For such a rough season, the Green had a surprisingly robust offense. The Hanover hotshots put up over three goals a game overall, and finished third in ECAC Hockey with 64 in ’06-07.
Johnson (10-25-35), Wyman (15-15-30) and Grecu (7-14-21) were certainly talented players, holding spots 1, 2 and 4 in the Dartmouth scoring race by season’s end. While they will leave a considerable hole in the Big Green offense, the remainder of the front lines are pretty much intact.
“I like the depth that we have at all positions,” said coach Bob Gaudet. “I like our team a lot. We’re going to be young, and there’s no way around that … there are no marquee players up front, but I like what we’ve got.”
The downside is obviously the loss of those three point-machines, and that’s a known quantity. The upside, however, is far more variable: a year’s experience may ignite a still-young-but-surging offense, or the team’s production could fall further than the Old Man of the Mountain.
Defenseman Evan Stephens is the team’s leading returning scorer with five goals and 17 assists in his freshman campaign. Junior Joe Gaudet — the coach’s son — was the only underclassman to score 10 goals last year, and sophomore Kyle Reeds (8-11-19) showed great promise in his first taste of the college game.
The more influential Gaudet also praised senior center Connor Shields.
“He got hurt midseason and missed the second half. He was our best faceoff man, our most experienced center, and he’s coming back healthy with great speed and potential,” said Coach.
Newcomer Doug Jones “played quite well in the USHL, and has a track record with good offensive ability,” said Gaudet. Of Jones’ new classmates Troy Mattila, Nik Walsh and Paul Lee, Gaudet said, “all have good size and can shoot the puck. They have good ability, and bring different things.”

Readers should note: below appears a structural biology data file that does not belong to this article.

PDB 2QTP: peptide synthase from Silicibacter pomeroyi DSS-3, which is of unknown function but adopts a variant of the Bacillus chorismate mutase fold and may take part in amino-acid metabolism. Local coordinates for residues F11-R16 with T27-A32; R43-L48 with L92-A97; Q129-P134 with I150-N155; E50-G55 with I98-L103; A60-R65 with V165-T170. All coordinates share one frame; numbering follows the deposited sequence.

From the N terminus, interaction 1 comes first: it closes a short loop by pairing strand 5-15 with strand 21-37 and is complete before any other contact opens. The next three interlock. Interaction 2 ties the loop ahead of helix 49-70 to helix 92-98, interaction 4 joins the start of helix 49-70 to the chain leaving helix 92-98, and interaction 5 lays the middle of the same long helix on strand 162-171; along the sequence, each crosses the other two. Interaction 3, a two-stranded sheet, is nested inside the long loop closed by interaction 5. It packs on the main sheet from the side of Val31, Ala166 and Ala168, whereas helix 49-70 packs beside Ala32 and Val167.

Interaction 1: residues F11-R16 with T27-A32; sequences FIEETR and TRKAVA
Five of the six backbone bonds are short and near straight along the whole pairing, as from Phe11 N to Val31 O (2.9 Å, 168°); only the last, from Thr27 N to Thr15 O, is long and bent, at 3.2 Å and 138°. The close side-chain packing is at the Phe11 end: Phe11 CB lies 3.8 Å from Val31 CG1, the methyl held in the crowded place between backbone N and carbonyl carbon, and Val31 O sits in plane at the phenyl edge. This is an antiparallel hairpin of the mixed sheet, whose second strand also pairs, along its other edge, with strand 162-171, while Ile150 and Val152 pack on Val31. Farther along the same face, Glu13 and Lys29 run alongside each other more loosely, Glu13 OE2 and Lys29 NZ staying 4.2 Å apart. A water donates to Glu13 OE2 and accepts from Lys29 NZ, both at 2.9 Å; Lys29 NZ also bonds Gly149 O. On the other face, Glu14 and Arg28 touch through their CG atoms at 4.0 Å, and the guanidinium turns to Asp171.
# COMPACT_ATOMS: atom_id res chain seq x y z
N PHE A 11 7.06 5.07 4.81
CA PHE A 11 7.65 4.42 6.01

Lee, in particular, is six-foot-three and 210 pounds. “He did a pretty good job of scoring at the prep level,” said Gaudet, “but his role is probably going to evolve here. He’s a big, strong guy.”
Stephens clearly leads the way.
“He’s an all-around kind of player,” said Gaudet. “He can make a pass or lug it out himself.”
Will Boardman (0-2-2) played 15 games for the Green last season, and was the only graduating loss on Gaudet’s blue line. The returning players include Stephens, a healthy Peter Boldt (1-9-10), and second-year Montreal pick Joe Stejskal (1-4-5), along with another half-dozen d-men who saw time last season, including senior John Gibson, who only played half the season due to injury.
While the carryover potential looks good for the corps, junior Kevin McCarthy will be slow to rejoin the group as he will spend perhaps the first half of the season recovering from an undisclosed injury.
Mike Devine, like Colgate’s Mark Dekanich and Clarkson’s David Leggio, has left some big goalie skates to fill between the Dartmouth iron. Devine played 91 games in his career in Hanover, holding a 2.68 goals-against mark and a .913 save percentage while facing an average of nearly 31 shots a game over his four-year term.
Gunning for his post will be senior Dan Goulding and incoming frosh Jody O’Neill and James Mello. O’Neill was a second-team All-Star with Smiths Falls of the Central Ontario league last year, while Mello was named the Eastern Junior League’s top goaltender.
“The goaltending’s wide open,” confirmed Gaudet.
A backup last year, junior Joe Grossman has decided to leave the program to focus on his academics.
This is a darned-near-unknowable kinda team. Many key parts of the machine were injured last year, the goalie is yet-to-be-determined, and the youth of the program is both staggering yet relatively experienced.
Dartmouth won’t be a doormat, nor will it be a dominator … I expect the Big Green to play tough, rough-and-tumble hockey with the best and worst of the league alike. Dartmouth is a middle-of-the-pack upset-maker if I ever saw one.